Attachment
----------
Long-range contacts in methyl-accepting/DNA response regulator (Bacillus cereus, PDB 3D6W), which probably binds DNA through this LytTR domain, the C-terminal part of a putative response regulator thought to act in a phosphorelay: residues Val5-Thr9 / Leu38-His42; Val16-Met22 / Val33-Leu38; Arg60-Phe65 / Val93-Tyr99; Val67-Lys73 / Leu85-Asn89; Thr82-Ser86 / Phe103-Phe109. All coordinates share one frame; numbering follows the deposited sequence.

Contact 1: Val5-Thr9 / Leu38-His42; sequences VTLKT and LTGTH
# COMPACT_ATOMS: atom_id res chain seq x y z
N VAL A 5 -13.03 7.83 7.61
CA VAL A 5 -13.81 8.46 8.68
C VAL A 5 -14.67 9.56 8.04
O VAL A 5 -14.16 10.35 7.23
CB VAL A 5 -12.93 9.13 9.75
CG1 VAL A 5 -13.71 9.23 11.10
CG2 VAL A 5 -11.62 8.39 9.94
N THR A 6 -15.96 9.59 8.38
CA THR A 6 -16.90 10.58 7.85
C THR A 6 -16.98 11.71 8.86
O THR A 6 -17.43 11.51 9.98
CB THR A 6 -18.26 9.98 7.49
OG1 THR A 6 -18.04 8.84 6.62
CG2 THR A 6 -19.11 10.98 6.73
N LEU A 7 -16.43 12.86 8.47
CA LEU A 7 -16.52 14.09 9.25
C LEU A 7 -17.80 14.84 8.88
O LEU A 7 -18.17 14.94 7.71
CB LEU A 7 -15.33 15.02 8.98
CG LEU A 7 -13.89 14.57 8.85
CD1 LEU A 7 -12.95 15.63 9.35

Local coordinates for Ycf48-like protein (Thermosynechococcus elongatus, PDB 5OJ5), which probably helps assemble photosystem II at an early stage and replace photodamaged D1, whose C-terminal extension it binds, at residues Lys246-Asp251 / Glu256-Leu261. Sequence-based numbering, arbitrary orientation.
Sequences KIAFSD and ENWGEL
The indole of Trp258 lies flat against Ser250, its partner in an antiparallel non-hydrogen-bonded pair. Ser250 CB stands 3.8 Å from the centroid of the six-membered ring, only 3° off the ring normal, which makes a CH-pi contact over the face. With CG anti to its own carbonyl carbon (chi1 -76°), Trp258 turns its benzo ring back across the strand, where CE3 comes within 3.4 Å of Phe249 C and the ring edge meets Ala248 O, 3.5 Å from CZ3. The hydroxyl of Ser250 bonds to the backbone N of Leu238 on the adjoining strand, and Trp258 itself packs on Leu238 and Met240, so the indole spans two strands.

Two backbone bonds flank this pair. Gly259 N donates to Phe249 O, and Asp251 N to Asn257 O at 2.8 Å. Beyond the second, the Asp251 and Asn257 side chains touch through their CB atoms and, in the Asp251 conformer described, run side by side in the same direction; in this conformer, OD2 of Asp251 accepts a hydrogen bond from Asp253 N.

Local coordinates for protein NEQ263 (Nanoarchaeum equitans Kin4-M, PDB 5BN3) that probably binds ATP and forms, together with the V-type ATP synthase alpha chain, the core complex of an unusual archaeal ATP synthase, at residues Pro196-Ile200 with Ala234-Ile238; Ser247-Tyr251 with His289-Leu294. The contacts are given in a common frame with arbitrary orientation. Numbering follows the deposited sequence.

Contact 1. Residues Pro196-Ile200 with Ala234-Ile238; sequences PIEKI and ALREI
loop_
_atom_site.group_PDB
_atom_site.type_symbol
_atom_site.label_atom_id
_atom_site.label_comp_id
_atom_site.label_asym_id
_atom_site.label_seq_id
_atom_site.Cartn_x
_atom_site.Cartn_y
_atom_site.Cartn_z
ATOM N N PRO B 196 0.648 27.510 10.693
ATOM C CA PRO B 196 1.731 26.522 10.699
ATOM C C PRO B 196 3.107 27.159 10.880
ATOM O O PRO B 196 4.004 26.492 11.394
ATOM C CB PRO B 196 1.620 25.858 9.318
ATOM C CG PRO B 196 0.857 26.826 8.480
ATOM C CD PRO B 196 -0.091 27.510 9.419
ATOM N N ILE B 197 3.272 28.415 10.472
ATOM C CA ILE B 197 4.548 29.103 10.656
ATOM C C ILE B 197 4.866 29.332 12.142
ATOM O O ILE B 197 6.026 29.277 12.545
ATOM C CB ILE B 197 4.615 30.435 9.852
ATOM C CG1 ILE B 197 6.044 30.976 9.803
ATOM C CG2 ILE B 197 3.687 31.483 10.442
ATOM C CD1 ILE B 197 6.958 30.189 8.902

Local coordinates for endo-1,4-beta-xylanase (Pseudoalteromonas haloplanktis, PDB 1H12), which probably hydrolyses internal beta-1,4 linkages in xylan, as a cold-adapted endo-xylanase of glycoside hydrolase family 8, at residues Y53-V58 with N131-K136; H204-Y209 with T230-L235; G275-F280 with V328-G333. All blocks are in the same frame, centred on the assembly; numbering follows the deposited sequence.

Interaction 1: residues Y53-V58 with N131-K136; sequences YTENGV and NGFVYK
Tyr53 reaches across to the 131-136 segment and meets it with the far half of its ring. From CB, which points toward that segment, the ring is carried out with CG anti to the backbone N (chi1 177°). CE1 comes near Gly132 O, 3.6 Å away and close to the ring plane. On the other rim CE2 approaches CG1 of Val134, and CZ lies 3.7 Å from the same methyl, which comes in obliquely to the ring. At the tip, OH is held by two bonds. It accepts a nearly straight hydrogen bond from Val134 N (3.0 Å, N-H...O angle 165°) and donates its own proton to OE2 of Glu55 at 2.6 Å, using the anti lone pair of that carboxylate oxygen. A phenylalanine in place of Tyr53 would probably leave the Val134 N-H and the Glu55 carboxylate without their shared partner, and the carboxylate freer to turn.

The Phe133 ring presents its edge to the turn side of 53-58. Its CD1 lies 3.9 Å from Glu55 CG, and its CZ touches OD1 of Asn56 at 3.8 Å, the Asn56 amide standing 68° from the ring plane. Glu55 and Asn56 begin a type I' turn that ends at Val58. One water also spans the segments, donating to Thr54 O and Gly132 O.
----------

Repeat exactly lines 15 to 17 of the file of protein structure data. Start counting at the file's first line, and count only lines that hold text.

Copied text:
CB THR A 6 -18.26 9.98 7.49
OG1 THR A 6 -18.04 8.84 6.62
CG2 THR A 6 -19.11 10.98 6.73